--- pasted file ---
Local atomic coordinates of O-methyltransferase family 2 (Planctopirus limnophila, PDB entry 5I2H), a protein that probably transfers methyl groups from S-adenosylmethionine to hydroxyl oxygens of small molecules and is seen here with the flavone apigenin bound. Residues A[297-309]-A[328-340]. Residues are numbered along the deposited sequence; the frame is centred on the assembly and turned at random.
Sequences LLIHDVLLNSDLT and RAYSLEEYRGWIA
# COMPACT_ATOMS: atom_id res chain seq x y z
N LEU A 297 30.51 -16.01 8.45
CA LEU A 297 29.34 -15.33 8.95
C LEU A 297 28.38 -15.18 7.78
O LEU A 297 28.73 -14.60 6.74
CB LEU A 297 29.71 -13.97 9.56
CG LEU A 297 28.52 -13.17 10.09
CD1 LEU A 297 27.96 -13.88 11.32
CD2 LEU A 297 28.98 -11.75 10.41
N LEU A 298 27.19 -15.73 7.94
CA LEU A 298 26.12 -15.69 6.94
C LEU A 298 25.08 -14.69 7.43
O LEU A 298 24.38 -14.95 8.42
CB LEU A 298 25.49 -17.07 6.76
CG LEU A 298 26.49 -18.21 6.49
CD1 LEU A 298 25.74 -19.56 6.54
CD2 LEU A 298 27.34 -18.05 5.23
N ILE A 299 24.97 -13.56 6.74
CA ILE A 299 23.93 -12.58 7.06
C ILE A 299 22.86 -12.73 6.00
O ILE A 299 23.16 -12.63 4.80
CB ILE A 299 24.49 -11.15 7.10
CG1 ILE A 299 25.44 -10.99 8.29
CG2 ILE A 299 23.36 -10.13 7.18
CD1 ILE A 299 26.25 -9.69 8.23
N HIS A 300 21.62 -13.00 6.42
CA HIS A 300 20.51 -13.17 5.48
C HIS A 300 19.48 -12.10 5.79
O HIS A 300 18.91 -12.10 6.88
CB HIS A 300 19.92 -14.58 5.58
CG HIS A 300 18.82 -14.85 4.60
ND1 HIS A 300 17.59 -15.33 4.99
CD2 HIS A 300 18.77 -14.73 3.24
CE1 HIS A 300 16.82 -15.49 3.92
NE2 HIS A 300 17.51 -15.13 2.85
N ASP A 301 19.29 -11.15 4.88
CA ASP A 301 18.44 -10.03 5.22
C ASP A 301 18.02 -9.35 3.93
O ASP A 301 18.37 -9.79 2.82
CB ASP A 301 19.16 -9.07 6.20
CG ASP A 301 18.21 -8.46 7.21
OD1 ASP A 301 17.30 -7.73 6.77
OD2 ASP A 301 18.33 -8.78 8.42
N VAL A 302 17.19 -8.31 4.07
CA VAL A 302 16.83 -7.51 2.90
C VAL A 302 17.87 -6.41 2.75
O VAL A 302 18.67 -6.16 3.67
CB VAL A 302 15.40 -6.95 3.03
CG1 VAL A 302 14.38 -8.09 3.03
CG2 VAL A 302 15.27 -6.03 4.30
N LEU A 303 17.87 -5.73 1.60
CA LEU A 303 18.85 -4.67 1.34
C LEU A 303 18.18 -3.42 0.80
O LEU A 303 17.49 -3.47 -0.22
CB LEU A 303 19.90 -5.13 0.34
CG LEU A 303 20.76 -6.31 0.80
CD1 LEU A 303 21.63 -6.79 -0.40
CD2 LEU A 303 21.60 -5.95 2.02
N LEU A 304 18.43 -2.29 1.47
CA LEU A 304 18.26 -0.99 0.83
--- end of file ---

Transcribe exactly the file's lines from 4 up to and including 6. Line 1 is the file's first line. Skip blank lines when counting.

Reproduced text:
N LEU A 297 30.51 -16.01 8.45
CA LEU A 297 29.34 -15.33 8.95
C LEU A 297 28.38 -15.18 7.78